Ouija: Origin of Evil (Blu-ray)Gordon Sullivan
No telling what you’ll see.
Jason Blum and the folks at Blumhouse pictures know how to make a profitable movie. They take a veteran director, a script, and a star or two and they make a horror flick as cheap as they can. Throw in some clever marketing and it’s hard not to have the first weekend grosses put the film into profit. The people who work on the film keep coming back because Blum is apparently not stingy about sharing the profits. Fans keep coming back because Blum has an eye for horror talent.
Unsurprisingly, sequels play a big role in the Blumhouse plan. If Blum and his compatriots can trade on the name of a success like The Purge, then so much the better. But unlike a lot of sequel-factories of the past, Blumhouse is also in the business of empowering filmmakers. So rather than making a copy-cat film with The Purge 2 or Sinister 2, those filmmakers got to use the excuse of a sequel as a Trojan horse to tell different stories rather than just remaking the previous films with a different cast.
That’s how Mike Flanagan got involved with the Blumhouse brand. The horror auteur was fresh off the success of Oculus, with several ideas in the pipeline (Hush landed at Netflix, while Before I Wake was mired in distribution trouble). Blum approached Flanagan with the idea of a sequel to the tepidly-received Ouija (my review, amongst others, was not kind). The catch was that Flanagan could make just about any film he wanted, as long as it had Ouija in the title and justified the title with some connection to the infamous spirit board.
Flanagan’s response is Oujia: Origin of Evil, a prequel that follows the Zander family in the 1960s. The mother (Elizabeth Reaser, Young Adult) runs a rocky business providing (fake) seances with the help of her daughters Lina (Annalise Basso, Oculus) and Doris (Lulu Wilson, Annabelle 2). When Doris decides to play with a Ouija board by herself, things begin to unravel.
On the surface, Ouija: Origin of Evil shares a lot in common with recent horror films. Like too many recent films to name, it’s about a family beset by evil spirits. Like The Conjuring, it’s got a retro vibe provided by the film’s setting in 1967. And, of course, it’s got the ubiquitous jump scares.
Those similarities feel intention. Mike Flanagan is a student of the horror film, and he knows how to deliver terror, dread, and jump scares in equal measure. He understands that audiences need some predictable elements to allow themselves to feel comfortable enough to be scared.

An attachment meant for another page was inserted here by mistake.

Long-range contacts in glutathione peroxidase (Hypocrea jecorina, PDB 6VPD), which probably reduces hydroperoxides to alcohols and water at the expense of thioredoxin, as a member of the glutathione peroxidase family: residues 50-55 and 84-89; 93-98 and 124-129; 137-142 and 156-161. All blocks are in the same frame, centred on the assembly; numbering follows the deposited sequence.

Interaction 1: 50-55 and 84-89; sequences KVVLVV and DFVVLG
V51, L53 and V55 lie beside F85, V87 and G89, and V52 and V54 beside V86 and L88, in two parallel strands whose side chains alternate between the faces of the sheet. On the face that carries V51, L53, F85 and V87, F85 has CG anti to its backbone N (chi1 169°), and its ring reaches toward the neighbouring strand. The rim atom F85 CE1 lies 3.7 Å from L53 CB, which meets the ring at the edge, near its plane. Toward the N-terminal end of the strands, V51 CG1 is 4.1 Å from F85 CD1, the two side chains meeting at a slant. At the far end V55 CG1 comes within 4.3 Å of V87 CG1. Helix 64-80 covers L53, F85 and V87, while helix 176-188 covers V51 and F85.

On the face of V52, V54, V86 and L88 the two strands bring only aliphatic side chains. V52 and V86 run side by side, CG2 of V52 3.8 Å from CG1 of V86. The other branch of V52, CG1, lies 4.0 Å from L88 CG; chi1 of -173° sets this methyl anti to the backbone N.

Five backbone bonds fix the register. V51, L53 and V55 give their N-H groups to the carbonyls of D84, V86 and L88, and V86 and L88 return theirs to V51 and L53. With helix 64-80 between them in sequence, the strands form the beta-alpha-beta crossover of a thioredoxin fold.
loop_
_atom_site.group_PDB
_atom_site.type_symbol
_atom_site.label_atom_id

But what sets Mike Flanagan (and Ouija) apart is the fact that Flanagan doesn’t just stop at these surface-level similarities. Lots of films have aped the “possessed little girl” storyline in the last decade. Sometimes it works, more often it gets boring. The mistake so many filmmakers make is to stop there, with the little girl in danger. What Flanagan realizes is that this story can be a Trojan horse to tell a different story, or at the very least the same story with more thematic undercurrents.
Based purely on his films, Flanagan is dealing with some abandonment issues. In film after film, characters are dealing with the loss of someone close to them. In Absentia it’s a literal disappearance. In Oculus it’s the betrayal of the parents because of the mirror. In Hush it’s a loss of hearing. And in Ouija it’s the loss of the father by the Zander family. Unlike a lot of horror, which uses a parental death as a background element to add some extra pathos, Ouija feels like a dramatic film about loss that happens to get interrupted by horror element.
This means the Zander family’s plight feels real and grounded, making the horror elements that much more horrifying. It helps that Flanagan knows how to choose a cast. Reaser as the mother struggling to provide for her girls by hosting fake séances is devastatingly believable. Annalise Basso is just as good as the older sister, struggling with the loss of her father but also trying to be strong for her mother. Lulu Wilson is great as the increasingly-creepy Doris.
The film’s Blu-ray does a great job as well. The 1.85:1/1080p AVC-encoded transfer is digitally source and features strong detail. The period clothing and set design are showcased, as is the film’s retro color scheme. The only significant problem is a bit of noise (that may be trying to mimic the look of film) that appears more frequently as the film gets darker. But it’s not particularly distracting, even as it keeps the film from being pristine. The set’s DTS-HD 5.1 track is equally impressive. Dialogue is clean and clear from the front, with the surrounds getting used to creepy effect. There’s plenty of opportunities for the track to shine, as the jump scares and more tense scenes feature more volume and a variety of directional effects.
Extras start with a solid commentary track from Flanagan. He’s well-versed in horror and talks about his movie both in terms of production and the traits it shares with the genre. We also get four featurettes that cover the film’s making-of, its location, and the character of Doris. Seventeen minutes of deleted scenes round out the disc. Fans also get a DVD and Ultraviolet Digital Copy of the film as well.
Of course not everything works about Ouija: Origin of Evil. The whole premise is a bit hokey and can never quite overcome the fact that it’s a film based on a board game. There are definitely some moments of stupidity from the characters as well as a few well-worn moments that will have veteran viewers shaking their heads.
Surprisingly, Ouija: Origin of Evil is a pretty decent horror film. Viewers should skip the first Ouija film and instead give Flanagan’s flick a spin. It’s got a retro vibe, surprising depth, and solid performances.